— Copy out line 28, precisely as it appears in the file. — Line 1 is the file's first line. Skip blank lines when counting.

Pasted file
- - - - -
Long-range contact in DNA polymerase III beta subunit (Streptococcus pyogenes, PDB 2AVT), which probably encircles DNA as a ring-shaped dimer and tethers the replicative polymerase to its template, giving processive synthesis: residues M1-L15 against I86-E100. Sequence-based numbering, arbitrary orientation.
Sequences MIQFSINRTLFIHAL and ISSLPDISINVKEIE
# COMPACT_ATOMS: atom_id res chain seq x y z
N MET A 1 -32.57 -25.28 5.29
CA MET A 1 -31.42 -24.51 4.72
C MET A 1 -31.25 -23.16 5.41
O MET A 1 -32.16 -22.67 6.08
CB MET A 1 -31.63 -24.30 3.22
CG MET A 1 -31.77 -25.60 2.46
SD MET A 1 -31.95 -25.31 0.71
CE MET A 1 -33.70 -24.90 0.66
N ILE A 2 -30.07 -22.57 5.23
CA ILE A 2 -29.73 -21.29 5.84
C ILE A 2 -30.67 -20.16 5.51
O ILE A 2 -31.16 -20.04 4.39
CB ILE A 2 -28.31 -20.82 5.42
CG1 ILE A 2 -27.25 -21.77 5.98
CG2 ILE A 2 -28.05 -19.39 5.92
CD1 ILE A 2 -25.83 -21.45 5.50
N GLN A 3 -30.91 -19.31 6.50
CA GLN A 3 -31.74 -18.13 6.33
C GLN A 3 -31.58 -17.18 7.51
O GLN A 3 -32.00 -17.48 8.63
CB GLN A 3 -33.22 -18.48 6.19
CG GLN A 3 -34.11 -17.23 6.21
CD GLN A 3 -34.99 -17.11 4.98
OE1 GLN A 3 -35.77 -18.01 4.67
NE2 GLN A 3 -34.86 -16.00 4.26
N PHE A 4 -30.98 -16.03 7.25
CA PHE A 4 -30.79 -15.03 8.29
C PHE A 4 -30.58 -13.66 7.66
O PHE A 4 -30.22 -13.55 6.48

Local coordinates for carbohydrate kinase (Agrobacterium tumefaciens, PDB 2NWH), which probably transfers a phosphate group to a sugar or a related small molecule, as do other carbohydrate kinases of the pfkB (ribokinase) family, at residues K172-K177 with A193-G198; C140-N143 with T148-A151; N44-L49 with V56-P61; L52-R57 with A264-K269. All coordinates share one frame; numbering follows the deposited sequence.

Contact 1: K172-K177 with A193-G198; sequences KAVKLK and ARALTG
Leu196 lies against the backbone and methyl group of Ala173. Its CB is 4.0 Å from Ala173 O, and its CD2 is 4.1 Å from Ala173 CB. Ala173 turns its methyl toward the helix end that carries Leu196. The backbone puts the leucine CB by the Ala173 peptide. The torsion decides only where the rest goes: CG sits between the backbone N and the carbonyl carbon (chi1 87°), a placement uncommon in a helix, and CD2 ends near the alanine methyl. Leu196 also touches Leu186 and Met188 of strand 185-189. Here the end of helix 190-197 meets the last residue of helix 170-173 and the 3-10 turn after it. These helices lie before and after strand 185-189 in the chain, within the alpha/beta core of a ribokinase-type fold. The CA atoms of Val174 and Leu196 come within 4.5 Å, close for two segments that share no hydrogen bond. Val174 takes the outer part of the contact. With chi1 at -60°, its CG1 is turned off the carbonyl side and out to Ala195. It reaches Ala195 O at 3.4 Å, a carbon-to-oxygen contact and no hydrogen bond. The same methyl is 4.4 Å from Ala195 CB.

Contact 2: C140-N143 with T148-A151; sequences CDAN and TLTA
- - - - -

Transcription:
NE2 GLN A 3 -34.86 -16.00 4.26